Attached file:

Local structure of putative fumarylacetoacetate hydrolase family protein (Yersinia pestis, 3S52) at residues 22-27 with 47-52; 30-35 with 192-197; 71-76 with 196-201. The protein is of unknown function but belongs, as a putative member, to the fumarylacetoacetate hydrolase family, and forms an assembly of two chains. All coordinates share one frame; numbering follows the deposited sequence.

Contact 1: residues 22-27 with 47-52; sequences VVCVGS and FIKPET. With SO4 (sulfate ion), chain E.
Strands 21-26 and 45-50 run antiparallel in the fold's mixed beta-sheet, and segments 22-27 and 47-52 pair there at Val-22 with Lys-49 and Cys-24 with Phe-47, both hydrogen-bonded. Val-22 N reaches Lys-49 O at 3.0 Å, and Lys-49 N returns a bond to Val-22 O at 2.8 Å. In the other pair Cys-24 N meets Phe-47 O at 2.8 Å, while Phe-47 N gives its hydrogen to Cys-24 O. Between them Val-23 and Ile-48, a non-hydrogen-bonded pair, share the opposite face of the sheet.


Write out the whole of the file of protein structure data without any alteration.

Local structure of putative fumarylacetoacetate hydrolase family protein (Yersinia pestis, 3S52) at residues 22-27 with 47-52; 30-35 with 192-197; 71-76 with 196-201. The protein is of unknown function but belongs, as a putative member, to the fumarylacetoacetate hydrolase family, and forms an assembly of two chains. All coordinates share one frame; numbering follows the deposited sequence.

Contact 1: residues 22-27 with 47-52; sequences VVCVGS and FIKPET. With SO4 (sulfate ion), chain E.
Strands 21-26 and 45-50 run antiparallel in the fold's mixed beta-sheet, and segments 22-27 and 47-52 pair there at Val-22 with Lys-49 and Cys-24 with Phe-47, both hydrogen-bonded. Val-22 N reaches Lys-49 O at 3.0 Å, and Lys-49 N returns a bond to Val-22 O at 2.8 Å. In the other pair Cys-24 N meets Phe-47 O at 2.8 Å, while Phe-47 N gives its hydrogen to Cys-24 O. Between them Val-23 and Ile-48, a non-hydrogen-bonded pair, share the opposite face of the sheet.